649 – The year China first invaded India

The geopolitical implications of Xuanzang’s round-trip

The Chinese Buddhist monk Xuanzang’s journey to India and back is well-known (see Samanth Subramanian’s review of Mishi Saran’s book in Pragati). What is not so well-known is that his trip led, unintentionally, to a diplomatic spat between the China and India that ultimately resulted in the first Chinese military expedition to ‘punish’ the Indians.

Harsha-vardhana of India had earlier sent emissaries to Chang’an and in 643, around the time of Xuanzang’s departure from India, a Tang mission under a military official called Wang Xuance had repaid the compliment. Five years later, in 648, Wang Xuance was back in India at the head of a more impressive embassy that was doubtless influenced by Xuanzang’s reports on Harsha.

But this time ambassador Wang Xuanxe received a very different reception. Harsha had died the previous year, his empire was already crumbling, and a Brahminical reaction had set in against the Buddhist community. Evidently, Xuanzang’s long sojourn and his influence on Harsha had encouraged the idea that Chinese support was enabling Indian Buddhists to subvert the political primacy claimed by India’s priestly caste. Wang Xuance’s 648 mission was therefore waylaid. Its valuables were stolen, its personnel detained and Wang Xuance himself barely escaped with his life. He escaped to Tibet.

There he took advantage of a rare moment of amity in Sino-Tibetan relations. In the 630s the great Srong-brtsan-sgam-po [Songtsen Gampo] had been engaged in sporadic warfare with Tang forces in both Sichuan and Qinghai. Unusually the Tibetans fought not to keep the Chinese out of Tibet but to secure closer relations with them, or rather, to secure parity of treatment with that extended by Chang’an to their local rivals…(In 641) with a view to ending their raids, Tang Taizong had granted the Tibetans what was in effect a ‘peace-through-kinship’ treaty. It was sealed as usual with the dispatch of an imperial princess. Further exchanges followed, the Tibetans regarding them as evidence of Tang vassalage and the Tang as evidence of Tibetan vassalage.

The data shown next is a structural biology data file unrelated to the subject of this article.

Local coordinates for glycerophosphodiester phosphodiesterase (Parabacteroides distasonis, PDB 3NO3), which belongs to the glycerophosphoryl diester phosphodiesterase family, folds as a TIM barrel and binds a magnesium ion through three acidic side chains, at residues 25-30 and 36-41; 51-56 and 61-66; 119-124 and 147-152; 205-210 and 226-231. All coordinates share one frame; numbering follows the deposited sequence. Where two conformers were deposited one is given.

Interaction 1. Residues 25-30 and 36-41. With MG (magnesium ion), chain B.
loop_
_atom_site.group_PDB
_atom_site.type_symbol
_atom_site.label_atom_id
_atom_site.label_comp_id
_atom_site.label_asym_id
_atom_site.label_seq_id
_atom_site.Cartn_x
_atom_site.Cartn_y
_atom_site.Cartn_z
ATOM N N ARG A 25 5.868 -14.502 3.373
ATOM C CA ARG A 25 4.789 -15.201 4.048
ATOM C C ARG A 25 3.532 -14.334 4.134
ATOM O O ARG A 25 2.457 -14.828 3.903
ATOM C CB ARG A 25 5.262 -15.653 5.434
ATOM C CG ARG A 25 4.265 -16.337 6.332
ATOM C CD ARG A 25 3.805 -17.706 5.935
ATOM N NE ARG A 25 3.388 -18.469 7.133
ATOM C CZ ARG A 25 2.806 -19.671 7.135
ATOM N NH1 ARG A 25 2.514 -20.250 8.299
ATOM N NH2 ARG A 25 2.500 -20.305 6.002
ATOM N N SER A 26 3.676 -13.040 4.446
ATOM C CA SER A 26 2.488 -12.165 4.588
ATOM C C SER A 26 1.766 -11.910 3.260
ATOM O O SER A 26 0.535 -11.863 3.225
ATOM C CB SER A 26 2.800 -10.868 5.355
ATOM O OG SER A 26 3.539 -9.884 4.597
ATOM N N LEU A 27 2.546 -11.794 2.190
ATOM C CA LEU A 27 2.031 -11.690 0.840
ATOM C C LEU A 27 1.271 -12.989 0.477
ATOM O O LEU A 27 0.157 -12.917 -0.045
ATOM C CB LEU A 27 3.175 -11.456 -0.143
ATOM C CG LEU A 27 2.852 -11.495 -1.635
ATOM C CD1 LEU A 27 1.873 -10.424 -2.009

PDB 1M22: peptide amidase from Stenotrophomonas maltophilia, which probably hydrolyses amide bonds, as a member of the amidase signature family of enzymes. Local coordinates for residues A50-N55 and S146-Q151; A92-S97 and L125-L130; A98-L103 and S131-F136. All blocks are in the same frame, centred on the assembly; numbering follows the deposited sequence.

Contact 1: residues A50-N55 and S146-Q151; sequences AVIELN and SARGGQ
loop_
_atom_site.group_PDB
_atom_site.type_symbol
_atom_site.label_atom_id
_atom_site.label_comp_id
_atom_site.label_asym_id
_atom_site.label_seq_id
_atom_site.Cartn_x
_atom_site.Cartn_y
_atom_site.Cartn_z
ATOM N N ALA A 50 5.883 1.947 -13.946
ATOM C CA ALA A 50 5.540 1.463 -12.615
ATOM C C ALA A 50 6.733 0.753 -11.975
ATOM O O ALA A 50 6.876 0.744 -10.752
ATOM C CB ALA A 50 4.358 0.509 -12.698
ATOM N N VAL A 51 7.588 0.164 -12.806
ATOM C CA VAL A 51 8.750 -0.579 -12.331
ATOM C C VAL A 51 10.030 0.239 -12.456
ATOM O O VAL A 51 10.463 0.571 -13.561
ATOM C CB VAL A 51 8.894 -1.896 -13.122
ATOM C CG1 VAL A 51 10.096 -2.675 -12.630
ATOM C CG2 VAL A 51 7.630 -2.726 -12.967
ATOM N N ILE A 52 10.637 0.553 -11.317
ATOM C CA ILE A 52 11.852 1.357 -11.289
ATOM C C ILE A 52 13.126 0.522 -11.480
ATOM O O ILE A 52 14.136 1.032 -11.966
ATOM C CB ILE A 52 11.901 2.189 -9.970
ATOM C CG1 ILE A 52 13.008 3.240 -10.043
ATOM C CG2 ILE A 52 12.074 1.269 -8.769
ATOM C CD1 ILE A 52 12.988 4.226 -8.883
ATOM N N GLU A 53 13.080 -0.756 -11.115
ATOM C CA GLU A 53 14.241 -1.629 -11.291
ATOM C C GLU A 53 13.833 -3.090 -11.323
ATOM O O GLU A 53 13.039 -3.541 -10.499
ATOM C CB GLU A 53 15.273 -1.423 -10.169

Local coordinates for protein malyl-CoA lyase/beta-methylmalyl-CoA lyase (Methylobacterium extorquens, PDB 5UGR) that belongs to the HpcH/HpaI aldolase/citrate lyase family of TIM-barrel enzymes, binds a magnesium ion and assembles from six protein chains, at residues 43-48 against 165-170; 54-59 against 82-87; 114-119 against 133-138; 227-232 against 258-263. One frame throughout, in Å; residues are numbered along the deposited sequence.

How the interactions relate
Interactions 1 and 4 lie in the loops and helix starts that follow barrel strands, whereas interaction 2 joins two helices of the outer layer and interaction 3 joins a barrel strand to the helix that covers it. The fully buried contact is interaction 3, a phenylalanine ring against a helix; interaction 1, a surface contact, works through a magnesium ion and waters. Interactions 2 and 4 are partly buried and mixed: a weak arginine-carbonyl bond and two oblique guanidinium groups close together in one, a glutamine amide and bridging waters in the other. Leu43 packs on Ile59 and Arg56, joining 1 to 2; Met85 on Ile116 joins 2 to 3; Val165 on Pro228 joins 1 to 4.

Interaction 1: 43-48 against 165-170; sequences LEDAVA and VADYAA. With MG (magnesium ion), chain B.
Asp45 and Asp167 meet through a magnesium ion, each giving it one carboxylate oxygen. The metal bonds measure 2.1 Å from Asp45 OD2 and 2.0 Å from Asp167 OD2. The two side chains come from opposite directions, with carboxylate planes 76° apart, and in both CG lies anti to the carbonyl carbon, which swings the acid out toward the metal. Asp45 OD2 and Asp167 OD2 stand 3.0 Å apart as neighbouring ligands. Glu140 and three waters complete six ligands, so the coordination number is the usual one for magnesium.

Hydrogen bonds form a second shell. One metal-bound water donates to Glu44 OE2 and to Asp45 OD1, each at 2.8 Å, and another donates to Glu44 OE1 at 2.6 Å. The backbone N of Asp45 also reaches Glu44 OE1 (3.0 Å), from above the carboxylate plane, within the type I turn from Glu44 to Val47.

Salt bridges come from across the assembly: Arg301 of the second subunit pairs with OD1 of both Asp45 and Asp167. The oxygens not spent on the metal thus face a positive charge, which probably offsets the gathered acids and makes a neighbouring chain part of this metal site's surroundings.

Into this happy state of mutual misunderstanding straggled Wang Xuance on his way back from his rebuff in India. The rout of an embassy from the Son of Heaven, not to mention the Heavenly Qaghan, could not go unavenged. Wang Xuance demanded troops for a retaliatory attack on India and the Tibetans obliged. It was thus a joint Sino-Tibetan force that in 649, probably by way of the Chumbi pass between Sikkim and Nepal, crossed the Great Himalaya and inflicted heavy defeat on Harsha’s successors. ‘Thereupon’, says the standard Tang history, ‘India was overawed.’

Elsewhere it is recorded that Wang Xuance brought back as prisoner to Chang’an the man who had supposedly usurped Harsha’s throne. A statue of ‘this contumacious Indian’ was erected among the many in front of Tang Taizong’s tomb and ‘so [the Indian] found lasting fame—but as a trophy and an emblem’. Needless to say, Indian tradition is blissfully ignorant of all this. The Sino-Tibetan incursion probably affected only a corner of Bengal and had no known repercussions. Though a Chinese assault on Indian territory had been shown to be feasible, it would not be repeated until the 1960s. [John Keay/China – A History pp243-244]

Another account offers more and slightly different details:

With the growth of close relations between Nepal and Tibet, Nepal became well known to China as well. In 648-49, during the reign of Narendradeva, son of Udayadeva II, who is believed to have succeeded his father to the kingship in 643, with the help of Tibet, the Nepalese and Tibetan forces combined to avenge an insult offered by a chief of Tirhut (Tirabhukti) to an embassy from China, led by [Wang Xuance] and proceeding to Harsha’s court. This chief of Tirhut is described incorrectly in Chinese accounts as the usurper of Harsha’s throne. [Ram Rahul/Making of Modern Nepal International Studies 16:1]

Someone, Ambassador Wang perhaps, might have inflated the status of the captive to impress the emperor.

Also, given that there is no concept of sovereign equality in the Chinese system of international relations, it is reasonable to speculate whether the Wang’s embassy itself might have been, much like what led to the ‘mutual misunderstanding’ with the Tibetans, a suggestion of paramountcy. Within the context of a backlash against Buddhist political influence, such a suggestion could well have provoked the treatment that Wang received. Not unlike the treatment the Manchu emperor meted out to the papal missionaries a millennium later.

Related Posts: On the New Himalayas and on India’s omphaloskepsis